High school student’s exosome project earns a finalist position in the Siemens Competition in Math, Science & Technology



National Finalists in the Siemens Competition in Math, Science & Technology is the nation’s premier science research competition for high school students and seeks to promote excellence by encouraging students to undertake individual or team research projects. For more information go to: www.siemens-foundation.org

The top regional winners are now moving on to the final phase of the Siemens Competition to present their work at the National Finals in Washington, D.C., December 5-6, 2016, where $500,000 in scholarships will be awarded, including two top prizes of $100,000.

The students presented their research this weekend to a panel of judges at the Georgia Institute of Technology, host of the Region Six Finals.

“These student projects are evidence of great teaching in our schools today,” said David Etzwiler, CEO of the Siemens Foundation. “These are high school students presenting advanced research that is helping to solve real problems. That’s pretty amazing.”

The Siemens Competition, launched in 1999 by the Siemens Foundation, was established to increase access to higher education for students who are gifted in STEM and is based on the culture of innovation, research and educational support that is the hallmark of Siemens. This competition, administered by Discovery Education, seeks to recognize and hopefully build a strong pipeline for the nation’s most promising scientists, engineers and mathematicians.

The Winning Individual for Region Six

Alexander Kirov, a senior from Greenbrier High School in Evans, GA, won the individual category and a $3,000 scholarship for his project entitled, “Exosomes in Amyloid Aggregates Promote Neuronal Damage: A Mechanism of Alzheimer’s Pathology.”

Alexander’s project focused on the cellular triggers of Alzheimer’s disease, which is characterized by progressive neuronal loss in the brain that leads to thinking, memory and behavioral disorders, and is ultimately fatal. Today, one out of 10 Americans age 65 and older is diagnosed with Alzheimer’s and the number of patients with the disease is rising at an astounding rate. Alexander hopes his research can contribute to reversing this trend.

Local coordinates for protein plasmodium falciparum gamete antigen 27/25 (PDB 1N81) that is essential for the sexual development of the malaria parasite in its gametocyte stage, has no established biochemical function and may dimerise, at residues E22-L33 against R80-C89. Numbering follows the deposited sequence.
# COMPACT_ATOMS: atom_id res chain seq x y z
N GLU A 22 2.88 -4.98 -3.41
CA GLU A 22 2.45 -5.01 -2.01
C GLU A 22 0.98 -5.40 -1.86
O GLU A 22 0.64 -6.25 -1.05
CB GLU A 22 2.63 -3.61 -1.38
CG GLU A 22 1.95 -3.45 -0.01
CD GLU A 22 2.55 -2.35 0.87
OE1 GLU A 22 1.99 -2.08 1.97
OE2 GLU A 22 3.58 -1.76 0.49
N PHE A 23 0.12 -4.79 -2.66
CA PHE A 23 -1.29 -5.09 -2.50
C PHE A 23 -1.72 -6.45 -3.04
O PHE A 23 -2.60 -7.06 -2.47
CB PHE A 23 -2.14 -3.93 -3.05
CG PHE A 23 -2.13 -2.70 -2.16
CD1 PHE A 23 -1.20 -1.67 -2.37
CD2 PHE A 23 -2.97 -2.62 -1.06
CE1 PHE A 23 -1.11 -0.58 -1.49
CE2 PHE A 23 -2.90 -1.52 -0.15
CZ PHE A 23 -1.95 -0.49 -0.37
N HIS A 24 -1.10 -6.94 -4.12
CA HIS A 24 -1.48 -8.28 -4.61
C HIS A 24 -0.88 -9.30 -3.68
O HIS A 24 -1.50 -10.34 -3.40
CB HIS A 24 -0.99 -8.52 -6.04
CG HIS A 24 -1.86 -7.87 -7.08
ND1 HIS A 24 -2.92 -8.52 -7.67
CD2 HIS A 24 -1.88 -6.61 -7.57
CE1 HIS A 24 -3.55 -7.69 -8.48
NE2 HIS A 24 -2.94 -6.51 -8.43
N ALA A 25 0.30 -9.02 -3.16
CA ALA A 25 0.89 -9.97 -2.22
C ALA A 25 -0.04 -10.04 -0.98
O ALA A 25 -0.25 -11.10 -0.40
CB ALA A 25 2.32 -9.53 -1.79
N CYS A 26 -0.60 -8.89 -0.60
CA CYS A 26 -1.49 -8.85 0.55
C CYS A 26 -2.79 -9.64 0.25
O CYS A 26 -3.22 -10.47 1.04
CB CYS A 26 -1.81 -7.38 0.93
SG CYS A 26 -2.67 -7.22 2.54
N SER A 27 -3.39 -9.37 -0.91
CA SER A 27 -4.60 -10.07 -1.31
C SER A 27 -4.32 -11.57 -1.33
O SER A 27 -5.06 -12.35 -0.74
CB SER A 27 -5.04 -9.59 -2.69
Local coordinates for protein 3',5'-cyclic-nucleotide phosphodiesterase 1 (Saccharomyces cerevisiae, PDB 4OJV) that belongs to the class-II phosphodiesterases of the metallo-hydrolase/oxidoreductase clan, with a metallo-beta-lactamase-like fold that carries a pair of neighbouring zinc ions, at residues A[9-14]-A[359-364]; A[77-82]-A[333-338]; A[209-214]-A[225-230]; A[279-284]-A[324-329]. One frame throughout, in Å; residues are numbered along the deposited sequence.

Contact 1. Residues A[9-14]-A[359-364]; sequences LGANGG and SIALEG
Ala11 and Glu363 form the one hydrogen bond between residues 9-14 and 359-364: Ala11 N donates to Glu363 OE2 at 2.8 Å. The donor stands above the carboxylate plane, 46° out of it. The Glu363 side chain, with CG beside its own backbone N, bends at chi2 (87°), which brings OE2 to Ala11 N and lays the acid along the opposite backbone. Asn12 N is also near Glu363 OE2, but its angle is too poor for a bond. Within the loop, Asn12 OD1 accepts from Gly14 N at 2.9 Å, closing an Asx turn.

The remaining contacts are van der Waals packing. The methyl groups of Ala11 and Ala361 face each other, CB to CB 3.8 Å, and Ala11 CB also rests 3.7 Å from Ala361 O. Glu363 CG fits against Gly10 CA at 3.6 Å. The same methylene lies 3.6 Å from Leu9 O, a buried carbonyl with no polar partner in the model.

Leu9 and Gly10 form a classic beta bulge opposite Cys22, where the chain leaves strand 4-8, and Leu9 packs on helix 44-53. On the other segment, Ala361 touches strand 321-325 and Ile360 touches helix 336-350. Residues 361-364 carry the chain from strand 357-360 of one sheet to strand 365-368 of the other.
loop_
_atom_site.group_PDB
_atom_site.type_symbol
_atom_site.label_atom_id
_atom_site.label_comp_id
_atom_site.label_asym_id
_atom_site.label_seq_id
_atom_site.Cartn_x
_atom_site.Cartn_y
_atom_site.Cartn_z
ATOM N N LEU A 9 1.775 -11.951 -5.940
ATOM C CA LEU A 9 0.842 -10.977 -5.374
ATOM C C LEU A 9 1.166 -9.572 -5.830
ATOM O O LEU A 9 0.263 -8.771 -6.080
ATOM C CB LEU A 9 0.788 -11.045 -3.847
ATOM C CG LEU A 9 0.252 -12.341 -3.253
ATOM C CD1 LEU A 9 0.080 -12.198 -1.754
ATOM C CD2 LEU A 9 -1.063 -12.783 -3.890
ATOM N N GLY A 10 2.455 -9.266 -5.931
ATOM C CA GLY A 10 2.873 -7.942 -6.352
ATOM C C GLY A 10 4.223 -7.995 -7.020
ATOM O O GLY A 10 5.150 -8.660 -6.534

“Alexander discovered an interesting and novel link between exosomes – the tiny fluid-filled vesicles or sacs released by many cells – and the progression of Alzheimer’s disease,” said competition judge Dr. Fredrik Vannberg, Assistant Professor of Biology at the Georgia Institute of Technology. “His findings identify new pathways for treating Alzheimer’s that could potentially prevent the disease from developing or slow its progression in patients.”

Alexander aspires to have a research career in the biomedical sciences. As captain of his school’s Science Bowl and math teams, he sees himself as a young leader in STEM. Alexander has competed in numerous science and math competitions, including the US National Chemistry Olympiad as a top nine scorer in his region of over 300 participants. Alexander hopes to study in an MD/PhD program after he completes college.

Alexander Kirov’s mentor is Dr. Erhard Bieberich of the Medical College of Georgia at Augusta University.

Source – Businesswire

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